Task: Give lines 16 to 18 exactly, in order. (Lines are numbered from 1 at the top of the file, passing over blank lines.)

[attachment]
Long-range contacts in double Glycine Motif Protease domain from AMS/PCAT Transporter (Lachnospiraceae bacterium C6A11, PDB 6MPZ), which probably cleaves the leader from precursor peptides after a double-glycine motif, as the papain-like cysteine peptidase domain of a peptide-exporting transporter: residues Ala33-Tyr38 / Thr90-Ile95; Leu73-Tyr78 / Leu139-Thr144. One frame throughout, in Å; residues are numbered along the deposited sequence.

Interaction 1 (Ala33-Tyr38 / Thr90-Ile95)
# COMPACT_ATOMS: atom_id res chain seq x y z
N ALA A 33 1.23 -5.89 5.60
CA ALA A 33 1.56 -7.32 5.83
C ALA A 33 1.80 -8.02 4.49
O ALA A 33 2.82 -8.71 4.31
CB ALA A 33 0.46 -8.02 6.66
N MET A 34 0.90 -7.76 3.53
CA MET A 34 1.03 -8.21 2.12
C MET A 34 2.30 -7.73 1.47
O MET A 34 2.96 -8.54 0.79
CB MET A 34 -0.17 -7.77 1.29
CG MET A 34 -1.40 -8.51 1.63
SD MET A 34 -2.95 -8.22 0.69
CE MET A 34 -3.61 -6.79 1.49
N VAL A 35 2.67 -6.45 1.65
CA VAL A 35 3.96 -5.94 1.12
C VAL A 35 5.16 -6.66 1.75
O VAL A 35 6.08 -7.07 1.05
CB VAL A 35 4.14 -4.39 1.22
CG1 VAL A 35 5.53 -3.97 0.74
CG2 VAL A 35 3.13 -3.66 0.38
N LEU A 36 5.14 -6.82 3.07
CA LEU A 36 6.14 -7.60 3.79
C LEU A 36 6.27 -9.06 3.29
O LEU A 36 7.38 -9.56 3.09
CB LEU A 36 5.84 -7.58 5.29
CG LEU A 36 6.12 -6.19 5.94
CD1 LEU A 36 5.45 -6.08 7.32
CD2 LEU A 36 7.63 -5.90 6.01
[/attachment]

CE MET A 34 -3.61 -6.79 1.49
N VAL A 35 2.67 -6.45 1.65
CA VAL A 35 3.96 -5.94 1.12